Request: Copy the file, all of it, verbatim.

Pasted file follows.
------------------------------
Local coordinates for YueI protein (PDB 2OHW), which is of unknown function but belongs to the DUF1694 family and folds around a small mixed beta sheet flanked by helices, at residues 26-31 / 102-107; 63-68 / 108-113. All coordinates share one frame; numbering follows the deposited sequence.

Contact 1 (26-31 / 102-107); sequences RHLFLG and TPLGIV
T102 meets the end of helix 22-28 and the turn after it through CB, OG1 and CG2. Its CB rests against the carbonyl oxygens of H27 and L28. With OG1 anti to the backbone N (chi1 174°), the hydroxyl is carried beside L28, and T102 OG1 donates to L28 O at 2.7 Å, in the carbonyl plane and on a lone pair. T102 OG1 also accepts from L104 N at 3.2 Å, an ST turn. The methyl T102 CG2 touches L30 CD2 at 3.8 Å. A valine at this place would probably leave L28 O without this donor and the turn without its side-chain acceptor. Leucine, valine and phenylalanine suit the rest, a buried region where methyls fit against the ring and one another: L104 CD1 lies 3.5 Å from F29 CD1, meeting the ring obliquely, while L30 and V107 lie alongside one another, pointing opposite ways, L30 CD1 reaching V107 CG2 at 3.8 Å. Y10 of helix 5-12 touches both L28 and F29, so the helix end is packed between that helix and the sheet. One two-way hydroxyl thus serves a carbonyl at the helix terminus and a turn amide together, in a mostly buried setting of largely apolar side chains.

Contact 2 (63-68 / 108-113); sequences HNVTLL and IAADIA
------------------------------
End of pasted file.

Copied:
Local coordinates for YueI protein (PDB 2OHW), which is of unknown function but belongs to the DUF1694 family and folds around a small mixed beta sheet flanked by helices, at residues 26-31 / 102-107; 63-68 / 108-113. All coordinates share one frame; numbering follows the deposited sequence.

Contact 1 (26-31 / 102-107); sequences RHLFLG and TPLGIV
T102 meets the end of helix 22-28 and the turn after it through CB, OG1 and CG2. Its CB rests against the carbonyl oxygens of H27 and L28. With OG1 anti to the backbone N (chi1 174°), the hydroxyl is carried beside L28, and T102 OG1 donates to L28 O at 2.7 Å, in the carbonyl plane and on a lone pair. T102 OG1 also accepts from L104 N at 3.2 Å, an ST turn. The methyl T102 CG2 touches L30 CD2 at 3.8 Å. A valine at this place would probably leave L28 O without this donor and the turn without its side-chain acceptor. Leucine, valine and phenylalanine suit the rest, a buried region where methyls fit against the ring and one another: L104 CD1 lies 3.5 Å from F29 CD1, meeting the ring obliquely, while L30 and V107 lie alongside one another, pointing opposite ways, L30 CD1 reaching V107 CG2 at 3.8 Å. Y10 of helix 5-12 touches both L28 and F29, so the helix end is packed between that helix and the sheet. One two-way hydroxyl thus serves a carbonyl at the helix terminus and a turn amide together, in a mostly buried setting of largely apolar side chains.

Contact 2 (63-68 / 108-113); sequences HNVTLL and IAADIA